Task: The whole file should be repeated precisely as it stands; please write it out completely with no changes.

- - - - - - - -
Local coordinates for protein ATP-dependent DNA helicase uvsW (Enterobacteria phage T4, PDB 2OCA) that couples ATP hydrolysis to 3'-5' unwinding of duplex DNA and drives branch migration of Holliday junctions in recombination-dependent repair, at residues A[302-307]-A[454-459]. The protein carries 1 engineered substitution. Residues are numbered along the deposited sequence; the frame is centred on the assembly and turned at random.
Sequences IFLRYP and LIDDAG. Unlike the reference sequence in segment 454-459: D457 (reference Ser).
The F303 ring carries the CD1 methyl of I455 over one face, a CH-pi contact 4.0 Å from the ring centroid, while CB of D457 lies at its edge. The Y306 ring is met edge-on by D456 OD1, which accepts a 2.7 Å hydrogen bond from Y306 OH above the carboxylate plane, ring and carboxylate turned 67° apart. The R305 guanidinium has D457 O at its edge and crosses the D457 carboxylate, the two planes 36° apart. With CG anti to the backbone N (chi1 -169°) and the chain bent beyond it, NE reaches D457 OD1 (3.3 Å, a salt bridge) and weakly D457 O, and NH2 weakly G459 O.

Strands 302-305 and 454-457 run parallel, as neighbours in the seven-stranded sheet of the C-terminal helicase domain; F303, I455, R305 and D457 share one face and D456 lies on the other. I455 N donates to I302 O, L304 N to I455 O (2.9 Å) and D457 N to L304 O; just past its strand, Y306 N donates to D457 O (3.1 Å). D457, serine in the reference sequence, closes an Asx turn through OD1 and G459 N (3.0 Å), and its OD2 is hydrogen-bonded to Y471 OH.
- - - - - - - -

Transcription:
Local coordinates for protein ATP-dependent DNA helicase uvsW (Enterobacteria phage T4, PDB 2OCA) that couples ATP hydrolysis to 3'-5' unwinding of duplex DNA and drives branch migration of Holliday junctions in recombination-dependent repair, at residues A[302-307]-A[454-459]. The protein carries 1 engineered substitution. Residues are numbered along the deposited sequence; the frame is centred on the assembly and turned at random.
Sequences IFLRYP and LIDDAG. Unlike the reference sequence in segment 454-459: D457 (reference Ser).
The F303 ring carries the CD1 methyl of I455 over one face, a CH-pi contact 4.0 Å from the ring centroid, while CB of D457 lies at its edge. The Y306 ring is met edge-on by D456 OD1, which accepts a 2.7 Å hydrogen bond from Y306 OH above the carboxylate plane, ring and carboxylate turned 67° apart. The R305 guanidinium has D457 O at its edge and crosses the D457 carboxylate, the two planes 36° apart. With CG anti to the backbone N (chi1 -169°) and the chain bent beyond it, NE reaches D457 OD1 (3.3 Å, a salt bridge) and weakly D457 O, and NH2 weakly G459 O.

Strands 302-305 and 454-457 run parallel, as neighbours in the seven-stranded sheet of the C-terminal helicase domain; F303, I455, R305 and D457 share one face and D456 lies on the other. I455 N donates to I302 O, L304 N to I455 O (2.9 Å) and D457 N to L304 O; just past its strand, Y306 N donates to D457 O (3.1 Å). D457, serine in the reference sequence, closes an Asx turn through OD1 and G459 N (3.0 Å), and its OD2 is hydrogen-bonded to Y471 OH.